It’s All Connected: Blow Out (1981)

Even though I found my previous Brian De Palma film, Dressed To Kill, wildly problematic, I decided to watch one more of his flicks as part of It’s All Connected 2020: Blow Out. Of all the De Palma films from this era, this was the one that I’d been wanting to see the longest. I even tried giving it a look one time, but the volume was weird and loud, so I had to turn it off, not wanting to wake up my wife and kids. I’m glad I finally got around to it on Amazon Video because Blow Out became my favorite of this particular bunch!

In this film, sound man Jack (John Travolta) is out trying to get new sound effects for the horror films he works on when he accidentally captures a car accident that leads to the death of a presidential candidate. Jack did manage to leap into the water and pull Sally (Nancy Allen) out. Jack begins to question what’s really going on when he’s told to forget the whole thing and not worry about what actually happened.

Not willing to let this go, Jack uses his sound expertise to try and piece together the  truth. One of my favorite aspects of this film is that he takes his sound and puts it to a film he makes using stills that a sleazeball named Manny (Dennis Franz) sold to a tabloid. Both this and Dressed To Kill featured really interesting technology of the time used to solve crimes in a detail that nicely captures how things used to work. I won’t get too deep into the details, but Jack’s sound equipment winds up playing a huge part of the film’s finale which I definitely  was not expecting.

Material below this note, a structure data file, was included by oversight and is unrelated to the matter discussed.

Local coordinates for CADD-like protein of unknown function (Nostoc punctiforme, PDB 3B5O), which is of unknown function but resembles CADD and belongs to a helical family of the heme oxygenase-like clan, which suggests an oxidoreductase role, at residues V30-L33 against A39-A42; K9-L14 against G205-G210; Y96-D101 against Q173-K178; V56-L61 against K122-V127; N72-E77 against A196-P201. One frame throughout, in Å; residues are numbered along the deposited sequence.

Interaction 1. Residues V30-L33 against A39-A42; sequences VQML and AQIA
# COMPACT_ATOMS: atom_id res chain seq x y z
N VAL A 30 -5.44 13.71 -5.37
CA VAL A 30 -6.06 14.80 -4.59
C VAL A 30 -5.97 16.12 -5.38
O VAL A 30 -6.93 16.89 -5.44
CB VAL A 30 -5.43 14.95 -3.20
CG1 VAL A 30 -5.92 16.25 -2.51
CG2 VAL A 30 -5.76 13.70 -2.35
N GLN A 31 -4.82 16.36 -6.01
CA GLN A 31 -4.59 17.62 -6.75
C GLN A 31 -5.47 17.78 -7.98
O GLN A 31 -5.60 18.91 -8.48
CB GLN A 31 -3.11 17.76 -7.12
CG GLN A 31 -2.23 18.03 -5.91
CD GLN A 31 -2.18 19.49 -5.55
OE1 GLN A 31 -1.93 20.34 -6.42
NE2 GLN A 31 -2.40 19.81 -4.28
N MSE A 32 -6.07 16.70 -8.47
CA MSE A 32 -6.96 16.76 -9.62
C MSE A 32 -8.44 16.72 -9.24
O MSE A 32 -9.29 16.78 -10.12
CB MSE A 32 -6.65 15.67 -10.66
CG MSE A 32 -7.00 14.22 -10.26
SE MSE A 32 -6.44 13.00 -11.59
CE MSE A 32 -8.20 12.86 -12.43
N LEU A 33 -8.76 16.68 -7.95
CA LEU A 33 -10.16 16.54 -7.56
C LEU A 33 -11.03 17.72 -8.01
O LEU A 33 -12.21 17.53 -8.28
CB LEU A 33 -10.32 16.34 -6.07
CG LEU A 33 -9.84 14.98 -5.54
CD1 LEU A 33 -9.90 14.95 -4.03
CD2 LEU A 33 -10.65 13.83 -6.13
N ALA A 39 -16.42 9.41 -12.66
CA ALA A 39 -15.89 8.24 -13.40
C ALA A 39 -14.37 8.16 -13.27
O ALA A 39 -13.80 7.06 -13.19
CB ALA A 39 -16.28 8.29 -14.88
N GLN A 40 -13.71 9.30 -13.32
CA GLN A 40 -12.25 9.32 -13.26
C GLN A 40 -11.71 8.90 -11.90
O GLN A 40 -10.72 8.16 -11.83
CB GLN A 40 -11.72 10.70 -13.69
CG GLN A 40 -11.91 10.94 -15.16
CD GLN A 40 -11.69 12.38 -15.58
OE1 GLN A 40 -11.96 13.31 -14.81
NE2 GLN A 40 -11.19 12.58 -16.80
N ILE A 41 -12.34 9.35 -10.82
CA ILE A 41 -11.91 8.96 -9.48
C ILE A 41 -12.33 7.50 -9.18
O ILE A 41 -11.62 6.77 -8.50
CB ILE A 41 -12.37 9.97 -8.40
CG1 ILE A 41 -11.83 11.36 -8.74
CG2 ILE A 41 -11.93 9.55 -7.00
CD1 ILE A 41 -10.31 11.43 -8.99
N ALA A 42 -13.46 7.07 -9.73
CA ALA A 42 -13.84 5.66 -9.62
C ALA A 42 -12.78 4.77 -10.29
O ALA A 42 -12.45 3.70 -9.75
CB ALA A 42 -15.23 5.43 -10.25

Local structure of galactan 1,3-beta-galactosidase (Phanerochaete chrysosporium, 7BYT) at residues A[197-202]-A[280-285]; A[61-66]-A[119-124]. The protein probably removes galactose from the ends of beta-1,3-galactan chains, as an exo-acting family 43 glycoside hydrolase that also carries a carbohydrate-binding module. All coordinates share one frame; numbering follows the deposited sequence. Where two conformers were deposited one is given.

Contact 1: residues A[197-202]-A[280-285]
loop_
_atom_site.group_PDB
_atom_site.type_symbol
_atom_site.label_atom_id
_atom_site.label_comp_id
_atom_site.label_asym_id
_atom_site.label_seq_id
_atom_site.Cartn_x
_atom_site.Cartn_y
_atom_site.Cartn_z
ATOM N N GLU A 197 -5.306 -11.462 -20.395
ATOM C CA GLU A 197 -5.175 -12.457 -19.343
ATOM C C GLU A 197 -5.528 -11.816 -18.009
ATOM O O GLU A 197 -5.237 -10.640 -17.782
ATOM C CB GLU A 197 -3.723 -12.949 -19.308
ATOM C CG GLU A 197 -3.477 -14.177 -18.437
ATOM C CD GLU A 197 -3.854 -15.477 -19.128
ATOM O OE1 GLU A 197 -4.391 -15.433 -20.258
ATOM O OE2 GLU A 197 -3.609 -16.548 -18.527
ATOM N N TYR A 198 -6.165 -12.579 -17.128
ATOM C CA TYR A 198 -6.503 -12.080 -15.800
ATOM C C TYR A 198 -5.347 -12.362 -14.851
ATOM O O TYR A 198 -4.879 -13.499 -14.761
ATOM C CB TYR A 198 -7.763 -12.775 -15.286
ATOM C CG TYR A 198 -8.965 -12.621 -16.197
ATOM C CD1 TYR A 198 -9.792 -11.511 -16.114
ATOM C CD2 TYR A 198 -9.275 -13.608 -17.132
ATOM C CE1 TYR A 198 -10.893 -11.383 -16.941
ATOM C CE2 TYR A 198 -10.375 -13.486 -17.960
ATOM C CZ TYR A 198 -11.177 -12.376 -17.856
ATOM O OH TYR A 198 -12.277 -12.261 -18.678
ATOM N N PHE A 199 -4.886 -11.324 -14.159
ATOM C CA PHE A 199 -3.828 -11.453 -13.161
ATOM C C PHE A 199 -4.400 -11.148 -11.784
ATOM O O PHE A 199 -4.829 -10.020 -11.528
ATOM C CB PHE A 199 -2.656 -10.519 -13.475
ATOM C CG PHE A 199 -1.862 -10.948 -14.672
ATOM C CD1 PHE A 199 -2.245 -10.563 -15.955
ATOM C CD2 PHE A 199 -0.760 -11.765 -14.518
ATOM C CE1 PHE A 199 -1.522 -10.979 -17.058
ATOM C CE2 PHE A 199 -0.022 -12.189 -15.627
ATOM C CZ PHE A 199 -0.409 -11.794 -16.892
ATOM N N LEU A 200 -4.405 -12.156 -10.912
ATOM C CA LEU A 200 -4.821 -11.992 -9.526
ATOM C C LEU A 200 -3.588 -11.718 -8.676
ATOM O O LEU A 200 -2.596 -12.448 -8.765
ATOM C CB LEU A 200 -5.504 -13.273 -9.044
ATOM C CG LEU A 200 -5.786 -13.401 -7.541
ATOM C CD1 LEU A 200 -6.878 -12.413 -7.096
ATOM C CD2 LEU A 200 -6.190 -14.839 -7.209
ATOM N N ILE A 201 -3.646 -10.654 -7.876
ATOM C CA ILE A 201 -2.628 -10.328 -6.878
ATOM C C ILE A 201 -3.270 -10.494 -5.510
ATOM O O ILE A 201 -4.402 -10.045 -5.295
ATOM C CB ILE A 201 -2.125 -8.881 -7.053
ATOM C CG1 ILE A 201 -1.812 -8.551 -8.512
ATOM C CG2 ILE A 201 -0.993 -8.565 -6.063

As you can probably tell from the description, Blow Out has more of a conspiracy/thriller vibe to it instead of a straight-ahead horror bent. However, there is one element to this film that does give it that horror edge to me and it comes in the form of John Lithgow’s Burke. See, he’s a fixer or assassin who goes beyond his assignment. When Sally survives, he starts killing women and creating this narrative about a serial killer with a type so it won’t seem too suspicious when Sally winds up dead. He’s still a murderer, but he plies his craft while taking on a more slasher-y M.O. Plus, Jack works in horror films, so you get to see not only a scene from a slasher flick in the beginning, but a bit of a behind-the-scenes look at how they get those authentic screams.

But, hey, it doesn’t really matter what kind of film Blow Out is because it’s awesome. Travolta starts with this cool detachment that develops into near-obsession at a nice rate. Allen’s good too, but there’s not much to her character. She’s such an airhead that I spent most of the film thinking she was in on something bigger. I much prefer her more layered character from Dressed To Kill. And, damn, Lithgow is scary! Not quite Dexter-Lithgow-scary, but up there.

After Blow Out, I thought about watching Body Double and/or Raising Cain, but I felt it was time for something less thriller-y and more straight-up horror. I wound up with a real winner thanks to one of the star’s filmographies, but you’ll have to come back to found out who!

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